Employee Handbook

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This "Brief Guide" gives information on the Employee Handbook or Staff Handbook including list of policies and procedures required by law, those recommended highly so as to enable a company to defend itself and finally, discretionary policies. This document can be downloaded at http://www.collierbroderick.ie/Services/HR%20Compliance/Employee%20Handbook.asp

Published in: Business, Technology

Employee Handbook

  1. 1. Brief Guide to Policies & Procedures (This is a brief guide only and should not be considered as a comprehensive guide to an employer’s contractual obligations)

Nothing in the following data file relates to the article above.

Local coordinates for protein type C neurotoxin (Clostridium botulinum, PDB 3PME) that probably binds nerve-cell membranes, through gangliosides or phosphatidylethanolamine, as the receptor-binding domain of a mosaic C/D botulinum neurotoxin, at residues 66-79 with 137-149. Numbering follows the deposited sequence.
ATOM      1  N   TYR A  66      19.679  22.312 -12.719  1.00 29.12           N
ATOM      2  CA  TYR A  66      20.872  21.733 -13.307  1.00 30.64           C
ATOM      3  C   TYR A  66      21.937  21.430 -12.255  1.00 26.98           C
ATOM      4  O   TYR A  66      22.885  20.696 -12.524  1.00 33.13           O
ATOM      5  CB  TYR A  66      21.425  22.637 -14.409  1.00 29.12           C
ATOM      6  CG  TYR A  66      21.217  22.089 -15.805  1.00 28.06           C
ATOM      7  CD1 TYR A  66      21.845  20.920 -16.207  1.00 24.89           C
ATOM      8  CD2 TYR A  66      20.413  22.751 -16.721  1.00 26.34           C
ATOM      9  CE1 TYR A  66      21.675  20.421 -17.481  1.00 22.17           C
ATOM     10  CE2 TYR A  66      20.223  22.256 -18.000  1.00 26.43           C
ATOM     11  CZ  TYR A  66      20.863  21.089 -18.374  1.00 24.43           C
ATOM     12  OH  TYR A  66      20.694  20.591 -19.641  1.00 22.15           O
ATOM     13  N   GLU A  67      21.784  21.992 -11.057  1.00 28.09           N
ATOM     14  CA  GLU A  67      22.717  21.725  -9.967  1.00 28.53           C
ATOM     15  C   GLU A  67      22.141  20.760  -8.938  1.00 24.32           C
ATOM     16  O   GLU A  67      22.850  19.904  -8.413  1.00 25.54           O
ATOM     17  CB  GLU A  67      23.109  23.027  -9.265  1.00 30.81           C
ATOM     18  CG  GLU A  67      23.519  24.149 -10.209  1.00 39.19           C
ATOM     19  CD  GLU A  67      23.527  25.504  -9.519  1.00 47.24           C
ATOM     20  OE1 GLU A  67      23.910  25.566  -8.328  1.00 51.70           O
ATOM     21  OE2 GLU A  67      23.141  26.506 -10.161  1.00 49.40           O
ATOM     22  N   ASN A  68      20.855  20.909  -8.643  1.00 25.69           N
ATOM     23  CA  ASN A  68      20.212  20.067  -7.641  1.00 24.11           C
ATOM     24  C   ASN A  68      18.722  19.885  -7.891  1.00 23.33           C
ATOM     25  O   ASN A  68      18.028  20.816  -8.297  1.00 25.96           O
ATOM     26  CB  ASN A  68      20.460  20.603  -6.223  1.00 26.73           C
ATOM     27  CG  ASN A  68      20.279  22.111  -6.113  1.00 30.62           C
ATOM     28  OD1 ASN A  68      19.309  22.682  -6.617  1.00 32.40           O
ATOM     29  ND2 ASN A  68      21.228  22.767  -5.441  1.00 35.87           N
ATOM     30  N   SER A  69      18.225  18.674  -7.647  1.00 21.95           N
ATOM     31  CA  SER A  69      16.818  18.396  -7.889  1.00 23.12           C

2. 2. Prepared by CollierBroderick Management Consultants Tel: +353 1 8666426 Fax: +353 1 8666457 E-mail: enquiries@collierbroderick.ie Web: www.collierbroderick.ie Disclaimer Whilst every care has been taken by CollierBroderick Management Consultants to ensure that the information contained in this guide is accurate and up-to-date, as the guide is for information purposes, the contents of these pages should not be relied upon as a substitute for your own independent HR or legal advice. We recommend that you always consult a suitably qualified HR or legal professional on any specific matter before relying on any information in this guide. No responsibility or liability is accepted by or on behalf of CollierBroderick Management Consultants or anyone associated with its production for any errors or omissions in the guide, nor for any use the information may be put to.